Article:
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December 1, 2016
U.S. equities notched a nice gain for the month of November with a strong rally since the election. For November the S&P 500 Index gained 4.12% putting the Year-to-Date gain of the S&P 500 at 7.58%. The DOW finished November at 19,157, a 5.6% gain for the month. The NASDAQ gained the least of the major indices coming in at a modest 2.42% gain this month.
The Markets – Just one day prior to the election Bloomberg published their prediction as to how the markets would react to a victory by each candidate. They predicted, as did many others, if Trump won the markets would correct as much as 15% and the fear trade, Gold, would rally about 15%. In short, they were wrong. The markets have rallied nicely with Financial and Industrials leading the way, both clocking in with a gain just above 11%. On the other hand, Gold has clocked a negative 11% since the election. Long term, our concern is China and other US trade partners. That concern remains intact and is not likely to change anytime soon.
Headlines – OPEC announced a deal to cut production for the first time in eight years. Oil, more specifically, West Texas Intermediate crude (WTI) rallied 8% to just under $50 a barrel. How sustainable will any rally be through 2017 and what will likely derail a sustained rally? First, the folks at the bargaining table tend to lie and not honor their agreements. Second, shale output in Asia, the North Sea, and the Eagle Ford tend to put a cap on price. Production tends to ramp up in these areas when WTI approaches $60 per barrel. Last, but not least, the OPEC deal works if non-OPEC members also cut production some 600,000 barrels per day. Don’t count on Russia, South America or North America to cooperate.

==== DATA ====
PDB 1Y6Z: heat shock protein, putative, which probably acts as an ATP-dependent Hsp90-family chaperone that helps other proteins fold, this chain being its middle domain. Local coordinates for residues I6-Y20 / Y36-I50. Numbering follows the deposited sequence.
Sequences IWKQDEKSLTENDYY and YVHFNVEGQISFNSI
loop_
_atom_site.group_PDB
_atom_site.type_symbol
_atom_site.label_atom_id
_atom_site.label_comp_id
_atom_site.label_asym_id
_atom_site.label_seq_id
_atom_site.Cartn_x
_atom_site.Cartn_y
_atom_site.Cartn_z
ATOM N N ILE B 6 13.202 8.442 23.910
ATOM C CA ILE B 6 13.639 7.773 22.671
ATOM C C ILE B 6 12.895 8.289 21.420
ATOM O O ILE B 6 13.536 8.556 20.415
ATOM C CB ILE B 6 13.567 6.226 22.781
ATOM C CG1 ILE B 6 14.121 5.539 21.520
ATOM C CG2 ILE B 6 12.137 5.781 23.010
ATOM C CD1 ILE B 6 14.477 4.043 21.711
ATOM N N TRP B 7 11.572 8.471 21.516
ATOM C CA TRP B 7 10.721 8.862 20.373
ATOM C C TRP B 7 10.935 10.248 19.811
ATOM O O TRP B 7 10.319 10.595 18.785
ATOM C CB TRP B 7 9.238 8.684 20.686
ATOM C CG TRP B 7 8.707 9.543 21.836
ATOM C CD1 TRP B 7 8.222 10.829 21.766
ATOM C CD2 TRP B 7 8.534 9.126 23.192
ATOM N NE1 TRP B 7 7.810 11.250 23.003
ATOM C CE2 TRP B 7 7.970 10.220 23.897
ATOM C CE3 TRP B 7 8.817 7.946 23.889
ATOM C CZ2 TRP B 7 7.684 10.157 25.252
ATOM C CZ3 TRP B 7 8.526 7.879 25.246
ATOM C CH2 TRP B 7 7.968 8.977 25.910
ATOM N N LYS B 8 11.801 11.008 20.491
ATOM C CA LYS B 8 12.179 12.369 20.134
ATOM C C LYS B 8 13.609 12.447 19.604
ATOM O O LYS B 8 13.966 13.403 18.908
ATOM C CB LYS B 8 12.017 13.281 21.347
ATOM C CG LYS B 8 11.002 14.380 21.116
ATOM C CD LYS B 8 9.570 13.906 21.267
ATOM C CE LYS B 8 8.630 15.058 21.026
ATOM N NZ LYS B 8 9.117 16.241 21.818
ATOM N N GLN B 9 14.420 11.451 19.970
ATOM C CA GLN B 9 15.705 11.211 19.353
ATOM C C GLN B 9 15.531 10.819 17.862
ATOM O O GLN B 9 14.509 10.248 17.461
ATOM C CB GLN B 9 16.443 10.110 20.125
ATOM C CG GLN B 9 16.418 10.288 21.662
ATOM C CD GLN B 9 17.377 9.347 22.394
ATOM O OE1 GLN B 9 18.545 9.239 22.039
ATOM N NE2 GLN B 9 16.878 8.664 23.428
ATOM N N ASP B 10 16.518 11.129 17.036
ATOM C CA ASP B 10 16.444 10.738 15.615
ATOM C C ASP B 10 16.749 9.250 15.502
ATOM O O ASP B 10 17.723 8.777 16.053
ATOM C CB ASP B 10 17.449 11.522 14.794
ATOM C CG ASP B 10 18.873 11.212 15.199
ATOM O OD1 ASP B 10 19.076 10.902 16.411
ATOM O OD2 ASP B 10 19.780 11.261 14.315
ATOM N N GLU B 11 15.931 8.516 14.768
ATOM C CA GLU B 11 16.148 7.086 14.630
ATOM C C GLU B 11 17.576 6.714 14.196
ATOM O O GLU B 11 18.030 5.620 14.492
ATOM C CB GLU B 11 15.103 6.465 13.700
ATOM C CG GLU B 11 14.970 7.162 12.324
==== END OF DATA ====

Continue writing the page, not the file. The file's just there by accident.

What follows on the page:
The Economy & The Fed – Unemployment in the euro zone dropped to 9.8%, the lowest level since July 2009. Meanwhile unemployment at home in the U.S. hovers around 5%. We continue to watch the jobs number, manufacturing data and housing as key indicators to the health of the U.S. economy. The markets have priced in a 100% probability that the Fed will raise rates in December. While that is a sign that the Fed is at least somewhat comfortable with our economy, it does put pressure on the bond markets. In fact, with European sovereign debt looking vulnerable, Chinese rates continuing to rise, and the upward pressure on the U.S. Treasury, bond investors have seen an estimated $1.7 trillion wiped off their net worth over the month of November. The Barclays Global Aggregate Total Return Index had its worst month since its inception in 1990.
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